Survivor Profile: Jack Arnold Beam

Jack Arnold Beam encountered Peoples Temple as a child when his parents ,Jack and Rheviana Beam, began to follow Jim Jones in Indianapolis in 1954 (Reiterman, Raven, 49). Jack Arnold was one of the young white radicals during the late 1960s and 1970s in the Redwood Valley Temple and defected from the Temple in 1976 (Reiterman, Raven, 286; Edith Roller July 10, 1976). After graduating from High School in 1961, he left the Temple to play in bands throughout California, including Stark Naked and the Car Thieves.  He returned to the Temple in 1969 and worked primarily with the Temple’s choirs.

Before his final defection, Jack Arnold Beam was an integral part of the young white radical constituency within the Temple: he was permitted to carry a firearm by the Sheriff of Mendocino County (RYMUR 89-4286-371) and, for a while at least, was a member of the Planning Commission when Jones try to convince the group that he had the material to make his own atomic bomb in late 1975 (RYMUR 89-4286-720, 722, 1063).

Jack Arnold Beam playing guitar (center) at a Peoples Temple event in the early 1970s in Redwood Valley, CA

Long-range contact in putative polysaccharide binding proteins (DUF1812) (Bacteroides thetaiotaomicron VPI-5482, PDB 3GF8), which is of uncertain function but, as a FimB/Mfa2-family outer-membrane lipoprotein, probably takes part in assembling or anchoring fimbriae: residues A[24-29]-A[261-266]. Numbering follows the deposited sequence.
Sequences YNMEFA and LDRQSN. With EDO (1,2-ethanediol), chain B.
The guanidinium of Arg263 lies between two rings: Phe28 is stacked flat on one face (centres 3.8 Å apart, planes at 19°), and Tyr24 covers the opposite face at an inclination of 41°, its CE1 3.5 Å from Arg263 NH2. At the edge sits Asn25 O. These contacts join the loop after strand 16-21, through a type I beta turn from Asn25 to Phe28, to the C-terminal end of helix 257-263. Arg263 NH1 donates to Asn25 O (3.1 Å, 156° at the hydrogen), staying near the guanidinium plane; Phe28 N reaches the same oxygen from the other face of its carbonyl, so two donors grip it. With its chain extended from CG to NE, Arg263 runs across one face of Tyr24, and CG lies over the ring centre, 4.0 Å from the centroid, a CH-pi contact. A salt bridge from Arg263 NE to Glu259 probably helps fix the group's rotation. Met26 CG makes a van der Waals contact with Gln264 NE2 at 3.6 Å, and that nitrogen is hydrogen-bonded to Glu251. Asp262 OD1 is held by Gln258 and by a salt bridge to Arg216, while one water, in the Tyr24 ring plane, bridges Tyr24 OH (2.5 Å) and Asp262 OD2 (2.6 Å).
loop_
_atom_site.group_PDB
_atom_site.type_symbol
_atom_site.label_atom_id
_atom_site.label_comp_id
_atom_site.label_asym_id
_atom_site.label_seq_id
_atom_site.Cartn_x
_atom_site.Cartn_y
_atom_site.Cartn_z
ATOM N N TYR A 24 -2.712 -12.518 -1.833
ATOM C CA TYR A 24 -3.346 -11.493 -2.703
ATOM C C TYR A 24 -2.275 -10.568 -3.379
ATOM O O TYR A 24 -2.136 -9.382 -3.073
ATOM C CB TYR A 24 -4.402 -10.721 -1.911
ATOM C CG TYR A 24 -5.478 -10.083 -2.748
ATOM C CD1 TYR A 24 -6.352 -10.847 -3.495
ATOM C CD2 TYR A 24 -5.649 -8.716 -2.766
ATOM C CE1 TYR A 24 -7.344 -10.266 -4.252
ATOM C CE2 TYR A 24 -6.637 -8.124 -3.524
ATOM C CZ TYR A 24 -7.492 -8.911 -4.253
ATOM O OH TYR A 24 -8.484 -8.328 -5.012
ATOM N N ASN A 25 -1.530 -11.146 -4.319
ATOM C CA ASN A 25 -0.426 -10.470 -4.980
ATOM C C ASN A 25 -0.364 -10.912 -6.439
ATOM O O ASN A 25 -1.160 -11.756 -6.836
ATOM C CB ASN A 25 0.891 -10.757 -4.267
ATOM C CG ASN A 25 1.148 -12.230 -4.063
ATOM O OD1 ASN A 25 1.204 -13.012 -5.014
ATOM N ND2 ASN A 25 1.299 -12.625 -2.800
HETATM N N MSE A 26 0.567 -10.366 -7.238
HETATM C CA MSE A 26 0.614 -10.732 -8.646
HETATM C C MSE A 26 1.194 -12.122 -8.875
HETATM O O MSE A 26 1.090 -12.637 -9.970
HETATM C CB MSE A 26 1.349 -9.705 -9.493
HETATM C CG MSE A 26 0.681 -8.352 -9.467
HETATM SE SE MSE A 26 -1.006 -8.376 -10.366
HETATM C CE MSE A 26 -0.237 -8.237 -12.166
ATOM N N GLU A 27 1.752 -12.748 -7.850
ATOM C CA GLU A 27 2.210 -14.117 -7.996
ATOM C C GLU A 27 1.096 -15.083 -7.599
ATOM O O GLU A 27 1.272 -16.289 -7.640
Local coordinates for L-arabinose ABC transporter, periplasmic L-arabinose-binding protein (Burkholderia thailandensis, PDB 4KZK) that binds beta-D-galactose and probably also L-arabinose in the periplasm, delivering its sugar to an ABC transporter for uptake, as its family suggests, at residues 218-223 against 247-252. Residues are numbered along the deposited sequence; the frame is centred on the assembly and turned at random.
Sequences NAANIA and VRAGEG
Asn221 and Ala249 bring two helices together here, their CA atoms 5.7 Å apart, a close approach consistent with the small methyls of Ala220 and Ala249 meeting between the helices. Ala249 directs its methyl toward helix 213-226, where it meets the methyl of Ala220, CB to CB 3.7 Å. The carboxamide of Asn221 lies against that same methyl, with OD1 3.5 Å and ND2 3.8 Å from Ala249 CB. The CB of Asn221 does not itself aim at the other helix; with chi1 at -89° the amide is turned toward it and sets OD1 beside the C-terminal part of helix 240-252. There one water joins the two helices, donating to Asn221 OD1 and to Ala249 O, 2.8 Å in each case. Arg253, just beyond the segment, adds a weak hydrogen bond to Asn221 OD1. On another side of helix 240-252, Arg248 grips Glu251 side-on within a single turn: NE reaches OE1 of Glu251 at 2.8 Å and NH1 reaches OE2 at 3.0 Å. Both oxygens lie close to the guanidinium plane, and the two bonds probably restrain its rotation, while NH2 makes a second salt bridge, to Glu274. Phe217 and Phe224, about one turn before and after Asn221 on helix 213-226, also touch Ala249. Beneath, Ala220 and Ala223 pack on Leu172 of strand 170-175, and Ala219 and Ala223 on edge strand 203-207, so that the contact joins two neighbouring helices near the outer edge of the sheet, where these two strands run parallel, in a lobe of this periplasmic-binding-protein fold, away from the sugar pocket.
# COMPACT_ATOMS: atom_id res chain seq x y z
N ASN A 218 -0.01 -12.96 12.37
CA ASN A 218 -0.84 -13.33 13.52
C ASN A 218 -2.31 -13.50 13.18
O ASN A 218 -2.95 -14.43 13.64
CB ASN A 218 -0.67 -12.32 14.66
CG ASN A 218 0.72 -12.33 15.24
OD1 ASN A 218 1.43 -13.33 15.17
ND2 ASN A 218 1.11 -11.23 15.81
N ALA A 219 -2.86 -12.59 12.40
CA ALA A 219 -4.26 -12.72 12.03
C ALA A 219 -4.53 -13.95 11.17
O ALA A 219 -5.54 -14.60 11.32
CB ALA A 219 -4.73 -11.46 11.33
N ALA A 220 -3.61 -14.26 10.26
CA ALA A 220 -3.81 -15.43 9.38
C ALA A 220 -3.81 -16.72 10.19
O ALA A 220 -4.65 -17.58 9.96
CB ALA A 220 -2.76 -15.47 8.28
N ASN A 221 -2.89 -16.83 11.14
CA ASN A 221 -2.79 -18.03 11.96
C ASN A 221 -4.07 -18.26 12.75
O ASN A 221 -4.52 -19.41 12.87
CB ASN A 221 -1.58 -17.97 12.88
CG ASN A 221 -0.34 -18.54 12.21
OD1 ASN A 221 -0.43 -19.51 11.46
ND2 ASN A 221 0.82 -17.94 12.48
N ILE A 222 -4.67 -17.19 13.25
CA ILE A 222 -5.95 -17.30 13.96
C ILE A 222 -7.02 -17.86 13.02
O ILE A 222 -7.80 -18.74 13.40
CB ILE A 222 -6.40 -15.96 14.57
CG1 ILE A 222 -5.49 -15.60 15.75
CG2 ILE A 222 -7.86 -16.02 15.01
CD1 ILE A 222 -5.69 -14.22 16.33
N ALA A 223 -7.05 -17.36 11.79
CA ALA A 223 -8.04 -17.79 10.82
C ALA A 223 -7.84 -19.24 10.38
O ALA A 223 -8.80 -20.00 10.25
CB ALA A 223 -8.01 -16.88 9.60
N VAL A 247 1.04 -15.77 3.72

Jack Arnold was best known within Peoples Temple as a gifted musician and organizer of Peoples Temple Choir. In 1973, he helped the recording and marketing of their album “He’s Able,” which went on to sell over 100,000 copies (Reed 2016; Beck 2014). Jack Arnold toured in the 1960s and used his connections to help produce the album at the Producers Workshop Studio in Hollywood. There is no record of Jack Arnold’s sentiments when he defected with his wife, he left his parents in the Temple and did not seem to have much communication with them or others in Peoples Temple after his defection.

Jack Arnold Beam, “Sing the Song of Life…Follow Your Dream,” The Jonestown Report 11 (2009). Accessed at

Donald Beck, “Confessions of a Junior Choir Director,” The Jonestown Report 11 (2009). Accessed at

S. Alexander Reed, “Burning Down Freedom’s Road: The Strange Life of ‘Brown Baby’“ in Katherine L. Turner (ed.), This is the Sound of Irony: Music, Politics and Popular Culture (Routledge, 2016).

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